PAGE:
Wednesday, December 04, 2013
Last week I visited the Architectural Association Gallery in London, where there is an exhibition devoted to the British Exploratory Land Archive, a collaboration between architects Mark Smout & Laura Allen (Smout Allen) and Geoff Manaugh of BLDGBLOG. You probably all know BLDGBLOG, but in case not, my earlier post 'Landscape Futures' included a few of its ideas, taken from The BLDGBLOG Book. One of these, I now see, was that Rachel Whiteread should begin filling whole cave systems with plaster to create monumental sculptures. This exhibition gives an idea of what that might look like, in the shape of a 3D-printed rendering of the Nottingham Cave systems. These tunnels in the 'frozen Sahara' beneath the city were explored in a long BLDGBLOG post last year. The exhibit's white plastic gives their warm desert sandstone the appearance of ice. The model reveals a hidden structure to the caves which, I imagine, would be difficult to describe even by someone familiar with their twisting underground passages.
BELA call this work 'a Speleological Pantograph for the aboveground reproduction of subterranean spaces, objects and volumes. Although functioning very much like a traditional pantograph, this device will instead act three-dimensionally, connected to tools of volumetric analysis installed in underground spaces, such as caves, mines and basements, in order to reproduce those spaces on the Earth's surface.' Imagining the reality of Nottingham's old sand mines from a pale plastic facsimile might seem as futile as trying to envisage a living snake on the basis of its discarded skin. But the pantograph, in rescaling an object, always alters it (imagine how Rachel Whiteread's sculptures would fail if they were reduced in size). The Tate, incidentally, have an etching, Head, by Eduardo Paolozzi in which he used a pantograph 'assembled wrongly to distort his original drawing by curving and elongating it.' Presumably it would be possible to reprogram the Speleological Pantograph in order to create an uncanny transformation of some well-known underground space.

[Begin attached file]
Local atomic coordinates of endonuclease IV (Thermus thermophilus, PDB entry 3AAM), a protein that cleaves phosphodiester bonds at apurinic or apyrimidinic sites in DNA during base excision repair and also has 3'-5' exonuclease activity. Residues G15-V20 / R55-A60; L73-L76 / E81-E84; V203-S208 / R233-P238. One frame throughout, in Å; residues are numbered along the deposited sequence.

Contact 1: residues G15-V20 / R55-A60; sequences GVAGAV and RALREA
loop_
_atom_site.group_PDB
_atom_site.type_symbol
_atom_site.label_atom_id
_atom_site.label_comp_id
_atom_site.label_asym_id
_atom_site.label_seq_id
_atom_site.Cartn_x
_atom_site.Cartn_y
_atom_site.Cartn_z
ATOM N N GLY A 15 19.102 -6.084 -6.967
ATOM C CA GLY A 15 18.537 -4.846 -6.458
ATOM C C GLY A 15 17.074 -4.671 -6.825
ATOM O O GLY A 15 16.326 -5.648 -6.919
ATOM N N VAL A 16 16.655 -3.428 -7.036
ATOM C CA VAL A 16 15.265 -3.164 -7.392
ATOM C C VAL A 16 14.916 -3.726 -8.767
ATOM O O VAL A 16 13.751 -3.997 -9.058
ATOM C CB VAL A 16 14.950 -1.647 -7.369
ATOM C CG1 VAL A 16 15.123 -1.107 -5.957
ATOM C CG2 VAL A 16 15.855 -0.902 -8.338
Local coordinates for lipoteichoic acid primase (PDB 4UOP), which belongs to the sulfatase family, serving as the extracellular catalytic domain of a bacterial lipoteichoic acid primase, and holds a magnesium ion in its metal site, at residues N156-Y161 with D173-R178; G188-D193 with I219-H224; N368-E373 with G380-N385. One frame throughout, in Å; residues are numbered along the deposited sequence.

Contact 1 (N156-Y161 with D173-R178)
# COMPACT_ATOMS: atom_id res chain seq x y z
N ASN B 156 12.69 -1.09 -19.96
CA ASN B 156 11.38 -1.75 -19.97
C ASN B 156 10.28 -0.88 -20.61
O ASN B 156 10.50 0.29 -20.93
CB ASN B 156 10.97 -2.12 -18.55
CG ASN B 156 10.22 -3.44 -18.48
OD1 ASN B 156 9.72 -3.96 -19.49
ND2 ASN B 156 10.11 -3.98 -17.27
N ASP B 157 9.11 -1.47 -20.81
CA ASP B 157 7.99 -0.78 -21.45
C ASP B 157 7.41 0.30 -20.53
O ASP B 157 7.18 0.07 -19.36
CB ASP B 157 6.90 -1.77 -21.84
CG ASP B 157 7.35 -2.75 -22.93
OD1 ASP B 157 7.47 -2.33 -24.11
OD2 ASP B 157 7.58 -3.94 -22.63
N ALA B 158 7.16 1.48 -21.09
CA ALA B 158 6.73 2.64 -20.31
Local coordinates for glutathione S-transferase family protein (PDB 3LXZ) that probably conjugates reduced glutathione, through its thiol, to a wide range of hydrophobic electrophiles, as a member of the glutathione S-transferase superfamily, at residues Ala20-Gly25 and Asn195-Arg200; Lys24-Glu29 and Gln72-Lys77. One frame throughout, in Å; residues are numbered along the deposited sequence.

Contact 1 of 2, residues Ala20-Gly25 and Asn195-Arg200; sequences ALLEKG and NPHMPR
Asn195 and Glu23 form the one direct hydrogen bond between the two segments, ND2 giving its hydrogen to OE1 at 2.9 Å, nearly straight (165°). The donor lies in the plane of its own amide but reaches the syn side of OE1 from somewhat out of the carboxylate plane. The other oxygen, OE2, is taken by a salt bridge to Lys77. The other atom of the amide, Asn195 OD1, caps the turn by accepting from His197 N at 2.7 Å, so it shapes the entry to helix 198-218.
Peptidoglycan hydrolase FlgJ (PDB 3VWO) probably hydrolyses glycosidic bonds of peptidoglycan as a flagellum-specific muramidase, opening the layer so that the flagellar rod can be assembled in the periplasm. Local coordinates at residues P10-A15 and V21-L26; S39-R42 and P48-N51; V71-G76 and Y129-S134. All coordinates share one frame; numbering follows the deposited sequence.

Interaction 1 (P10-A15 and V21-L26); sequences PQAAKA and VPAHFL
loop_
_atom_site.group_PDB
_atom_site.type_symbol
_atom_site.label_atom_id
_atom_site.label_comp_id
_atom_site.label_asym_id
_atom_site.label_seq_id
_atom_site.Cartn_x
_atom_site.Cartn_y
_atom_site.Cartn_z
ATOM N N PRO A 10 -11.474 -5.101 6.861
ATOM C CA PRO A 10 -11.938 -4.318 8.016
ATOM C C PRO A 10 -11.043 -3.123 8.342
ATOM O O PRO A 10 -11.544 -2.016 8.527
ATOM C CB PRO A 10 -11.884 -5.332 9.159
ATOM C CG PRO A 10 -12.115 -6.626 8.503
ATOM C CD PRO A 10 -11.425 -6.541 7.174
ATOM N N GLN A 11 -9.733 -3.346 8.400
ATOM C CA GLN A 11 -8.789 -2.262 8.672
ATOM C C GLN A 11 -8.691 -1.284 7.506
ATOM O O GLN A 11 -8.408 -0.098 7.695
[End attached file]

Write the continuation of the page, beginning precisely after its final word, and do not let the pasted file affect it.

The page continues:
This photograph shows another speculative envirographic instrument being tested in the slate spoil heaps of North Wales. It is a 'Clinometer', which 'combines 2D and 3D graphic mapping languages into a faceted 3D form composed of nine triangular aluminium sheets, upon which hanging weights are fixed. The device can be assembled in numerous configurations, using a bungee cord laced across the face of the sheets through eyelets along their edges and lever arms attached to the weights.' How would this actually work, I wondered, looking at the stack of metal triangles on the floor of the gallery. This might simply reveal my ignorance of survey techniques, or it may be entirely missing the point, like asking how Tarkovsky's Stalker navigates the Zone by throwing bolts. Looking at the photograph above, the Clinometer seems to operate through some metonymic principle, unfolding itself to resemble a fragment of the landscape. And you can imagine its aluminium surfaces reflecting the surrounding spoil heaps, like the zig-zag mirror piece Robert Smithson made in 1969 at an abandoned open-cast mine further south at Tredegar.
The exhibition includes photographs of other instruments in situ. A Capture Blanket for soil-remediation on the side of Parys Mountain resembles the spent parachute of a planetary probe. A Sniffer for aerosol sampling in a field of corn gave me the idea for an anti-hayfever device (yes, I write as a sufferer...) However, BELA are also thinking about installing instruments on a larger scale where they 'become indistinguishable from landscapes'. The Flywheel Reservoir (below), designed for Isle of Sheppey in the Thames Estuary, would be 'a constellation of architectural features, geological augmentations and topographic ornaments that 'harvests' and smooths the fluctuating electrical supply' generated by the London Array, the world's largest offshore wind farm. The model resembles Walter De Maria's Lightning Field. 'Power levels and flywheel capacity is displayed in an elevated point cloud of laser light that ebbs and flows in the air like a mist over the landscape.'
It was mist over the Isle of Sheppey that reduced visibility and caused a 130 vehicle pile up recently on its new road bridge (sixty people were injured but none killed). Thinking of this makes me wonder how safe a vast landscape battery under the island would be. BELA worked on the design with Williams Hybrid Power whose flywheel technology was developed for Williams Formula 1 cars. The island in their architectural model resembles a circuit board and beneath the table (under the bonnet, as it were) wires dangle, waiting to be connected. What kind of subterranean architecture would be needed to keep the 'garden of flywheels' going? Perhaps like the old slate and sand mines this site too would eventually be abandoned, left for exploration by future architects and then taken as inspiration for a new cycle of landscape speculations.